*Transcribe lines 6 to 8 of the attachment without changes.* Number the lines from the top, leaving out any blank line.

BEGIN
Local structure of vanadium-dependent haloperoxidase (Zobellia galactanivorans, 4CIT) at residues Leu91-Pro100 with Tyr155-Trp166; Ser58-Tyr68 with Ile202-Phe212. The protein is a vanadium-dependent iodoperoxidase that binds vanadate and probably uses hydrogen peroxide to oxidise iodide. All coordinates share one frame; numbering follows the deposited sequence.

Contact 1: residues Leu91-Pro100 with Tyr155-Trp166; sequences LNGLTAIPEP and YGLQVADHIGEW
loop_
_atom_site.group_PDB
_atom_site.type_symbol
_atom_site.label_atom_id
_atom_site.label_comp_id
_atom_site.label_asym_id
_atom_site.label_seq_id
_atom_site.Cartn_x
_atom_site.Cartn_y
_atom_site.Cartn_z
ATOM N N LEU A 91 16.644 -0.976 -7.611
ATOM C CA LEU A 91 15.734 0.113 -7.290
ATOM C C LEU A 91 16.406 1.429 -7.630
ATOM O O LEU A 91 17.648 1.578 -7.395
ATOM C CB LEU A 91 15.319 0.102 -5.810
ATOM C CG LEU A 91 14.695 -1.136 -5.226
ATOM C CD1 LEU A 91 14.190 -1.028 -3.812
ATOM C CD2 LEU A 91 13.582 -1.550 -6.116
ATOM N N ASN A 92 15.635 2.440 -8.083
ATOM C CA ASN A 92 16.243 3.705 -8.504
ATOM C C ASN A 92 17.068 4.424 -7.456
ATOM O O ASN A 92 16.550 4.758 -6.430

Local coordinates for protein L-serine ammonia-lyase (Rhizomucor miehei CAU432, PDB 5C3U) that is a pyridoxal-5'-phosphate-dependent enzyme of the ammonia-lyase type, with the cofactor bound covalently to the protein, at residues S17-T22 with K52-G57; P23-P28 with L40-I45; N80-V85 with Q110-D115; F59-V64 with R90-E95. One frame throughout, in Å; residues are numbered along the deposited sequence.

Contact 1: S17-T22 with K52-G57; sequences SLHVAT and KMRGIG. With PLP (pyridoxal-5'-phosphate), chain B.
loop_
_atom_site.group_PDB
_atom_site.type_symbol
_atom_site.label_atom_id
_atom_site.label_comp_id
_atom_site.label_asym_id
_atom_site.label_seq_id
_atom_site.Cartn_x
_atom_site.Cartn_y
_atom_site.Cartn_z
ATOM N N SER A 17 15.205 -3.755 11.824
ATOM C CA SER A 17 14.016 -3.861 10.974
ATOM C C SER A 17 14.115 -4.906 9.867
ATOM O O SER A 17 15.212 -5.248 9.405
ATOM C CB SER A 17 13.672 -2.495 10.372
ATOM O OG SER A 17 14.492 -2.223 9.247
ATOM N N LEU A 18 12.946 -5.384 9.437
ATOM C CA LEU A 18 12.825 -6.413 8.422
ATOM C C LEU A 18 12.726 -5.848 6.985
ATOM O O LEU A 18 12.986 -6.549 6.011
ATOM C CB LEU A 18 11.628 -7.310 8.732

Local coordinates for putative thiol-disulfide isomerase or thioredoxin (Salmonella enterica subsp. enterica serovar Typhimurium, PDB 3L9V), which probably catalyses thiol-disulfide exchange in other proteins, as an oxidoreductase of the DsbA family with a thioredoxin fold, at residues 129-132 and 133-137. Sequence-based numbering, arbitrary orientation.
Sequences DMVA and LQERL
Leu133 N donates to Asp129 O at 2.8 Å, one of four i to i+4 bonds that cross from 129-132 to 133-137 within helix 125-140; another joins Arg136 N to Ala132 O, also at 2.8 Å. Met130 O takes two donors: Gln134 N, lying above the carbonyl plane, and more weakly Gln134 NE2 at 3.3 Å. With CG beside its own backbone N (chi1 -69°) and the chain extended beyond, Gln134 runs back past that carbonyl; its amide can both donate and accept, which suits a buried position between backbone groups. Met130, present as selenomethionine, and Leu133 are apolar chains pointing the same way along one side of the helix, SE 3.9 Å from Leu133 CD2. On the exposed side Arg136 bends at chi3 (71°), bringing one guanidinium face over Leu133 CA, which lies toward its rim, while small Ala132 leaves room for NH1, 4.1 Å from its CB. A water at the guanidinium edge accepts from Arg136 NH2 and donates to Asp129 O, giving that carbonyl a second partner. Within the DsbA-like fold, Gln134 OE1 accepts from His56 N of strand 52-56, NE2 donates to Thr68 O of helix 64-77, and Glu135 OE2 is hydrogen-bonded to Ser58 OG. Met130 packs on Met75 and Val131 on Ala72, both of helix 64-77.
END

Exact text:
_atom_site.label_atom_id
_atom_site.label_comp_id
_atom_site.label_asym_id